West Coast Editor
Genta Inc.'s ongoing bid to find a replacement partner for Genasense can only be helped by more positive news from its Phase III study testing the compound with chemotherapy against relapsed or refractory chronic lymphocytic leukemia.
Wall Street liked the news enough to boost the company's stock (NASDAQ:GNTA) by 44.5 percent. Shares closed Monday at $1.85, up 57 cents.
"People are pretty enthusiastic, at least today," said Reni Benjamin, analyst with Rodman & Renshaw in New York. "We have a market perform' [rating] on the stock, and based on this data, we're reassessing the potential," with a poll of hematologic physicians in the works.
Genta lost its partner, Aventis SA (now the Paris-based Sanofi-Aventis Group), after reporting mixed data last year from the CLL study, but further analysis turned up a significant increase in major response, the trial's primary endpoint. (See BioWorld Today, Dec. 7, 2004.)
Now, at meetings in New York of the International World Congress on CLL and also at the First Annual Meeting of the Oligonucleotide Therapeutic Society, Genta said the latest data show the antisense compound gained for patients a significantly longer remission duration and significantly lower risk of relapse.
With a new drug application pending at the FDA for accelerated clearance, Genta is asking for a meeting with the agency to talk about a post-approval confirmatory trial.
Specifically, the Phase III study enrolled 241 patients and randomly assigned them to get fludarabine plus cyclophosphamide chemotherapy with or without Genasense.
The trial nailed its primary endpoint, a statistically significant increase in the proportion of patients who gained a complete or nodular partial response (CR/nPR). Those totaled 17 percent, as compared to the non-Genasense group's 7 percent (p=0.025).
So far, six of the eight patients who achieved CR/nPR with chemotherapy alone have relapsed, compared with five of 20 Genasense patients. The median duration of CR/nPR was 22 months in the chemotherapy-alone group, and has not been reached in the Genasense group (p=0.03).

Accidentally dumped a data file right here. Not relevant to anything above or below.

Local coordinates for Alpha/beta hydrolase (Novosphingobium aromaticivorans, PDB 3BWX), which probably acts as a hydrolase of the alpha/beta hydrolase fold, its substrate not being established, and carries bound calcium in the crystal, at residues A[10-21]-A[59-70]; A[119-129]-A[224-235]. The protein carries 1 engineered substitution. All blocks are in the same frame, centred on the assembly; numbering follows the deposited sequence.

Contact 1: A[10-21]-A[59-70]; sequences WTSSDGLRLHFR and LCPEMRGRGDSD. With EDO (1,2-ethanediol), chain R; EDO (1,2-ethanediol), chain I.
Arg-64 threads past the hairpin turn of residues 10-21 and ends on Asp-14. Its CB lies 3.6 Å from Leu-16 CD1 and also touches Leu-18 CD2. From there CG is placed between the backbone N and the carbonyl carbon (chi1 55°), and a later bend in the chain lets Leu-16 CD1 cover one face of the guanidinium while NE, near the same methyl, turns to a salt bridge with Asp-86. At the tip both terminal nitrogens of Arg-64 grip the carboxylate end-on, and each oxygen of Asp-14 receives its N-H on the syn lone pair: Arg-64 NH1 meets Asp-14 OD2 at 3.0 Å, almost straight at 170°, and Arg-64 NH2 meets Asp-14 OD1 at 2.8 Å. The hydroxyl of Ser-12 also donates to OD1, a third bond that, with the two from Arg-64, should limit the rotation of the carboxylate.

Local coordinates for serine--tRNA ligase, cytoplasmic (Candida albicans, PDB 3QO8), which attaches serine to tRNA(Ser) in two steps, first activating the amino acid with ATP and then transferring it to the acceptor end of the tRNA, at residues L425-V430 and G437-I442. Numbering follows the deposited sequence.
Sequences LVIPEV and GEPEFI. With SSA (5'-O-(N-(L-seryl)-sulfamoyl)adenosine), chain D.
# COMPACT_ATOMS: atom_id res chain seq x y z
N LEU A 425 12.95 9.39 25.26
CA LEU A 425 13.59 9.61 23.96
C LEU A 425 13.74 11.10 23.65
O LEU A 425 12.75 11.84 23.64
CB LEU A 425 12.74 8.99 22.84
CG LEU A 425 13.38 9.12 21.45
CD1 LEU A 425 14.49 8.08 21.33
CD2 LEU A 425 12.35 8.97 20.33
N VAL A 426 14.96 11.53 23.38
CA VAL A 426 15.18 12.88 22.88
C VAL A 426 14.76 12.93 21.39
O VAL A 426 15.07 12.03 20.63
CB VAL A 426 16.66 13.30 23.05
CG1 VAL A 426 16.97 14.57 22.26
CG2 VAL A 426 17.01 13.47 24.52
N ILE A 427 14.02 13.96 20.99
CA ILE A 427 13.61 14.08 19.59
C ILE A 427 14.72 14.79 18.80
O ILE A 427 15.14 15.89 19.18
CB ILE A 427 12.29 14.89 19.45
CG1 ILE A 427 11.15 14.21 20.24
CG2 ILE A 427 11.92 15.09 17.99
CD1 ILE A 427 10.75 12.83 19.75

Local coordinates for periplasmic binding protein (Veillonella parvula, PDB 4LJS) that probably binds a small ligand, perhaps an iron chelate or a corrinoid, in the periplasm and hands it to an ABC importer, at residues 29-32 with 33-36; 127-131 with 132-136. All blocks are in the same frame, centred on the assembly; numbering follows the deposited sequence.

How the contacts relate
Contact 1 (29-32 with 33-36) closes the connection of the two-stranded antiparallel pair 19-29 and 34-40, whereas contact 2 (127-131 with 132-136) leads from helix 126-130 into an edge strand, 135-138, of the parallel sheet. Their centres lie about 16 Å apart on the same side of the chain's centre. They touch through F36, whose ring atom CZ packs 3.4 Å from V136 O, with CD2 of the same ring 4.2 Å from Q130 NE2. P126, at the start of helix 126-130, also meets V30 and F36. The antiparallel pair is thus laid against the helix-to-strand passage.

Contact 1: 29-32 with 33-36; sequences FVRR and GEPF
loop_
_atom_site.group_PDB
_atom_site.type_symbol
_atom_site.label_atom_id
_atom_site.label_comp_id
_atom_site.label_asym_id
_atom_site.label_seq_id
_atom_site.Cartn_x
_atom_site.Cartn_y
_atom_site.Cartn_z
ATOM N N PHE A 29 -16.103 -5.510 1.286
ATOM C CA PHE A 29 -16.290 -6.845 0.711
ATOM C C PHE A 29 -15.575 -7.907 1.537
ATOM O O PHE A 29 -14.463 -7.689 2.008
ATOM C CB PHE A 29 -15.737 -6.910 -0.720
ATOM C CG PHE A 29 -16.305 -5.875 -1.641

All CR/nPR responses have lasted longer than six months.
"The durability looks fairly long, but there are quite a few things we have to get our hands around - mainly the safety issue," Benjamin said.
Genta reported that Grade 3 or Grade 4 adverse events in the Genasense group included, but were not limited to, thrombocytopenia, nausea, and catheter complications - problems that caused therapy to stop in an equal percentage of patients in both groups.
More troubling, nine patients in the Genasense group and five patients in the chemotherapy-alone group had adverse events that resulted in death, including two Genasense patients who died from complications associated with tumor lysis and cytokine release syndrome.
"This is a very sick population, but the fact that there were twice as many deaths in the Genasense arm will make you think," Benjamin said, pointing out that the issue was "one of the things that came up at ODAC with the melanoma application."
In May 2004, the agency's Oncologic Drugs Advisory Committee gave Genasense a thumbs down for advanced melanoma, and the company reduced its work force by half to conserve cash. (See BioWorld Today, May 4, 2004.)
Genta hasn't given up on antisense, and Benjamin said the firm "may be one of the last ones to go forward with the first generation of antisense molecules. With the amount of time and money it's going to take for them to come up with a new formulation, you might as well take your chances with the FDA, especially with a population [such as patients with CLL] that has no therapeutic options."
And the data do keep improving. Did Aventis make a mistake by walking away too soon?
"Aventis was going through quite a few things at the time," Benjamin noted. "[Genta's] melanoma application had failed, the CLL trial was about to be unblinded, and most importantly, [Aventis] went through the Aventis-Sanofi merger. I don't think it was Aventis' decision - I think Sanofi came in and cleaned house. Did Sanofi make a mistake? Still too early to tell."
In August, Genta raised $17.5 million, and "several months before that, we helped them raise $20 million," Benjamin said. "They have enough cash to last them into a decision from the FDA. That will be probably by June of next year."
The happy reaction to the most recent news could help the company raise more money, so it doesn't have to "bet the farm" on the FDA decision while working to partner the drug.
Genasense also has been tried against advanced multiple myeloma but failed last year, sending Genta's stock down 23 percent to $1.27 and causing at least one analyst, Kate Winkler, vice president of equity research for Merriman Curhan Ford & Co. in San Francisco, to predict the firm was in major trouble. Winkler is no longer with Merriman and could not be reached. (See BioWorld Today, Nov. 30, 2004.)
"I wouldn't count them out just yet," Benjamin said.
Separately, Berkeley Heights, N.J.-based Genta's board adopted a stockholder rights plan that the company said is designed to enhance the ability to protect shareholders against, among other things, unsolicited takeover attempts that do not offer an adequate price or otherwise are not in their best interests. The plan did not come in response to any specific effort, officials noted.